THE BLACK-HEADED GROSBEAK is generally conceded to be one of the best singers amongst the birds in the West. An excellent field character of the male is his outstanding rollicking song. The female is much quieter. The three or four young grosbeaks which fill the nest are always hungry and require a predigious amount of food.
The outstanding color characters of the adult male are the black head; black, white, and brown-streaked back; the broad white patch in each wing; and the cinnamon brown under parts, becoming lemon yellow on the belly. In the female and the young, the black of the adult male is represented largely by brown; however, they have the two characteristic white patches on the wings, as well as the broad streak above and below the eye. (See illustration.) The male, which is slightly larger than the female, has a length of about 7 inches; wing about 4 inches; and tail about 3 inches. When observed at close quarters, a certain identification is the heavy, short, but powerful bill which gives the bird its name and is very useful in the bird's gathering and eating certain seeds.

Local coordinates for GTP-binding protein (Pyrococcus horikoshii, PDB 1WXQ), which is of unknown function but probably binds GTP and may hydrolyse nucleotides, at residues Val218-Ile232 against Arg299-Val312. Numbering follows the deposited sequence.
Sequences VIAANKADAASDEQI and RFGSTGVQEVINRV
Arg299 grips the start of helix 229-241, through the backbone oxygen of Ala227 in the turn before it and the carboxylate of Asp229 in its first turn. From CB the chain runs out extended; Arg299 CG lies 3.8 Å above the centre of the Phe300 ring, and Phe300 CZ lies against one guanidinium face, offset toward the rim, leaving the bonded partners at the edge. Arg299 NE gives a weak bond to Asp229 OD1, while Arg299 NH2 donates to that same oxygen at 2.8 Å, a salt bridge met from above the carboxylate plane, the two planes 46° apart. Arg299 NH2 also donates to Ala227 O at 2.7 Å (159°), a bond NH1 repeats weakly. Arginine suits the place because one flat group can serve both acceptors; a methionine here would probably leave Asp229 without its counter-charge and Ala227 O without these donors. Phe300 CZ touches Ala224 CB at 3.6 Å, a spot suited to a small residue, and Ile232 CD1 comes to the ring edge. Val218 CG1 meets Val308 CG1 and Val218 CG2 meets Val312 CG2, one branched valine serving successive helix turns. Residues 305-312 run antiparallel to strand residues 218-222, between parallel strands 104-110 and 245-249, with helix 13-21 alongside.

The nest is a loose platform of sticks and fine rootlets, and is so flimsily made that I have, at times, been able to see the eggs through the bottom. In spite of the fact that the grosbeak usually places its nest in brush or in the lower branches of a tree near the ground, I have rarely known one to be dislodged through the movement of the branches by violent winds. The eggs, however, sometimes roll out of their shallow nest.
In both Yosemite and Sequoia National Parks the grosbeaks are quick to make friends with campers. Some become so tame that they will alight on a table or sit at arm's length on a chair and share a meal with the camper, even though the person may be a total stranger. These birds are especially fond of fruit, such as ripe peaches, apricots, and cherries. In one instance, at Yosemite, I had a friend who left a piece of watermelon standing on the table during a short absence. When he came back he found two grosbeaks sitting on the rind which was about all that was left.
This songster is a summer visitant in the West and spends its winters in Central America. Its arrival late in the spring, announced by its clear song, is always a red-letter day for the bird lover. Its departure in the fall is much less noticeable. It is here one day and gone the next.
Last Updated: 01-Jul-2010